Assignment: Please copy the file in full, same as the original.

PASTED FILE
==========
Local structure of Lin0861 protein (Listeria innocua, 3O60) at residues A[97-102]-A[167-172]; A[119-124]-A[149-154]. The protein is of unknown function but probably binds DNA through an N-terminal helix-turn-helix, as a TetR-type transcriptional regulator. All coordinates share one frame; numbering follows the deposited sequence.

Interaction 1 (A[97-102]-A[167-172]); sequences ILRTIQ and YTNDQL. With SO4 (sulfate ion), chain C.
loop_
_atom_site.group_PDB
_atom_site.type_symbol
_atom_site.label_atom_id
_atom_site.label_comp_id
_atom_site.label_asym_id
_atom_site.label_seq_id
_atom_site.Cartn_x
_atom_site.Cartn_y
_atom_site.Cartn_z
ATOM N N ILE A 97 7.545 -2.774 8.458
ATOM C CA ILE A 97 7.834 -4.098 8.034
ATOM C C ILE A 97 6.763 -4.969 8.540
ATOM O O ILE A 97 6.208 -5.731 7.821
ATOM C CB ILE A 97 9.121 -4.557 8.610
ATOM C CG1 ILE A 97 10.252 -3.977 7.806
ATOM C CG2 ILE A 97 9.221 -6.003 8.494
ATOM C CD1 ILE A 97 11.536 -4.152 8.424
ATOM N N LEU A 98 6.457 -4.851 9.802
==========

Local structure of Lin0861 protein (Listeria innocua, 3O60) at residues A[97-102]-A[167-172]; A[119-124]-A[149-154]. The protein is of unknown function but probably binds DNA through an N-terminal helix-turn-helix, as a TetR-type transcriptional regulator. All coordinates share one frame; numbering follows the deposited sequence.

Interaction 1 (A[97-102]-A[167-172]); sequences ILRTIQ and YTNDQL. With SO4 (sulfate ion), chain C.
loop_
_atom_site.group_PDB
_atom_site.type_symbol
_atom_site.label_atom_id
_atom_site.label_comp_id
_atom_site.label_asym_id
_atom_site.label_seq_id
_atom_site.Cartn_x
_atom_site.Cartn_y
_atom_site.Cartn_z
ATOM N N ILE A 97 7.545 -2.774 8.458
ATOM C CA ILE A 97 7.834 -4.098 8.034
ATOM C C ILE A 97 6.763 -4.969 8.540
ATOM O O ILE A 97 6.208 -5.731 7.821
ATOM C CB ILE A 97 9.121 -4.557 8.610
ATOM C CG1 ILE A 97 10.252 -3.977 7.806
ATOM C CG2 ILE A 97 9.221 -6.003 8.494
ATOM C CD1 ILE A 97 11.536 -4.152 8.424
ATOM N N LEU A 98 6.457 -4.851 9.802